Some authors have predicted one month or longer blackouts because of Y2K. Poppycock! The power system protection systems are aimed at causing things to trip at most incongruities as a precaution so that equipment is protected from damage and power can be restored rapidly. This makes blackout events more frequent, but shorter in duration.

-- Jon Miles (jon@milesresearch.com), October 16, 1998.

Well, if you're like most people, you stand there waiting until the ambulance arrives and let them make the decision. If you can make your own decisions, you decide which route affords you the most control over the outcome |)

-- Damian Solorzano (oggy1@webtv.net), October 16, 1998.

Richard, only since you asked, the reasons that I personally believe that the risk of major (read meltdown) Y2K problems for our life- sustaining systems is high is based on my perception of what I have learned since becoming "Y2K convinced" some months ago. Understand, then, that what follows is JUST my personal view, and actually is completely independent on my earlier posts on this thread, which just took the position that there was merely SUFFICIENT evidence that there MIGHT be Y2K problems, and that in view of the tremendous UNACCEPTABLE RISK, that is what justifies a "Y2K guility until proven innocent" assumption. == OK, I think that the chances are real high because: 1) Common sense tells me that since many utilities have supposedly been hard at work trying to fix Y2K for years, but no one is there yet, even at this very late date -- its a real problem, a very pervasive one, and one that no one is denying (anymore); 2) The electric utilities, by virtue of the so-called Power Grid, are very interconnected and interdependent in ways that even "the experts" have never, until now, had to worry about, and (as the NERC report notes) loss of a few could bring down all of them -- my personal take is the high complexity and low understanding makes for high failures; 3) Senator Bennet said it best at the conclusion of his hearings last June, that if Year 2000 were to come at that time, we would have no power -- other than NERC's "cautious optimism", and the recent Gartner Group's recent claims based on so-called "freestanding" processors, a very peculiar term that I have not seen before, I do not see any real improvement here; 4) My take is that "the experts" are real good at their own area, but very ignorant on others, and so when an electric utility expert says that they can go manual if necessary, s/he is assuming that the necessary telecommunications will be there to achieve this synchronization with other plants; 5) Other miscellaneous dependencies that an electric utility "expert" cannot take into account, such as transportation of coal, assuarnce that nuclear plants will be permitted to continue to operate (they won't if telecommunications is down), that the banking system will be there to pay people, etc., etc. ==Sorry this was so long, Richard, but you asked... ==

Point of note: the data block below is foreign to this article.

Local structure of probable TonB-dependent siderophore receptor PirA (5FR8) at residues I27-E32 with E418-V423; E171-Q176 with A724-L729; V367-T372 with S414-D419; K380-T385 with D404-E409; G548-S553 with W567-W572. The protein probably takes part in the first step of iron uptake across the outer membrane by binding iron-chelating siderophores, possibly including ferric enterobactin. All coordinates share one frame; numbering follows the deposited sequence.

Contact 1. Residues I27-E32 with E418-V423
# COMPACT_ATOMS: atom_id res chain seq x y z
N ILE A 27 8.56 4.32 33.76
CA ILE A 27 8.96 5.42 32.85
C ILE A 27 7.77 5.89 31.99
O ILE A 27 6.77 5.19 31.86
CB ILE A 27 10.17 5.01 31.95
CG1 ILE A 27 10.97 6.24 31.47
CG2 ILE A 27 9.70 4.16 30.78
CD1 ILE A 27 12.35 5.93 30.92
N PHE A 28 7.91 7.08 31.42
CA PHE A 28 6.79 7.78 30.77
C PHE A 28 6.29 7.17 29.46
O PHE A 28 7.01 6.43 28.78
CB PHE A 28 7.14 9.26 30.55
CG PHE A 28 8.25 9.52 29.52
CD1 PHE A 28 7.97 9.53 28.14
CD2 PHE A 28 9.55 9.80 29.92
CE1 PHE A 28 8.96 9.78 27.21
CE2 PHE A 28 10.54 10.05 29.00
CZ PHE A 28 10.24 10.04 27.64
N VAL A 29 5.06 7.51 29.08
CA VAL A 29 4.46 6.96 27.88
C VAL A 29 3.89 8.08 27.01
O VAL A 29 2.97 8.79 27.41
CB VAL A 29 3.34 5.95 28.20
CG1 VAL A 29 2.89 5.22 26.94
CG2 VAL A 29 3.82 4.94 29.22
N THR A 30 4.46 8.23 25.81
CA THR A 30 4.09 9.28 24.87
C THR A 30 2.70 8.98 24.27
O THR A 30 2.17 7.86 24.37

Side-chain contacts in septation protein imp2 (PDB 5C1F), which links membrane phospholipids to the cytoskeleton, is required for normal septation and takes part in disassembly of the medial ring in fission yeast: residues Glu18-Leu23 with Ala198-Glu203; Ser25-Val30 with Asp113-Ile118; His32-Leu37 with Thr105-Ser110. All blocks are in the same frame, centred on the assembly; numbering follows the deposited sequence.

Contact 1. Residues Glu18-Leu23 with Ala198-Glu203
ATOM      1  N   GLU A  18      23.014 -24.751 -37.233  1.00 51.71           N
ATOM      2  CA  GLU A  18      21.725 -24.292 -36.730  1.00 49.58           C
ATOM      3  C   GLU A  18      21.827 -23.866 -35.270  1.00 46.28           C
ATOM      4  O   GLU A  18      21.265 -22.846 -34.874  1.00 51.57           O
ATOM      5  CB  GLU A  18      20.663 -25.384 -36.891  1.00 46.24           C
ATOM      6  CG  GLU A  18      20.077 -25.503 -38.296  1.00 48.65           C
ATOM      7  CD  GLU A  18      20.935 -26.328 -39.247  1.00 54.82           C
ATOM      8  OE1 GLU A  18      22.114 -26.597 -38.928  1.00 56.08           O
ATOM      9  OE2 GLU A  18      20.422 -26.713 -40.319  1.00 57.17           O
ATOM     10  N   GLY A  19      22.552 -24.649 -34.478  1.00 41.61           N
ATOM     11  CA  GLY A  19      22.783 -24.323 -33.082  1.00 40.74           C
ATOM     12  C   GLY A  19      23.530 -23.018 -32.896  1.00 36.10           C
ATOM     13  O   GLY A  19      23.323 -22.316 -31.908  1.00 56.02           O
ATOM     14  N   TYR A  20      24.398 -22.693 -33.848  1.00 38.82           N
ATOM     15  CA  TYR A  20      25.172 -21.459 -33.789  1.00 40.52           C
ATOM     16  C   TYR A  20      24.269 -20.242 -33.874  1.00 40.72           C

-- Jack (jsprat@eld.net), October 16, 1998.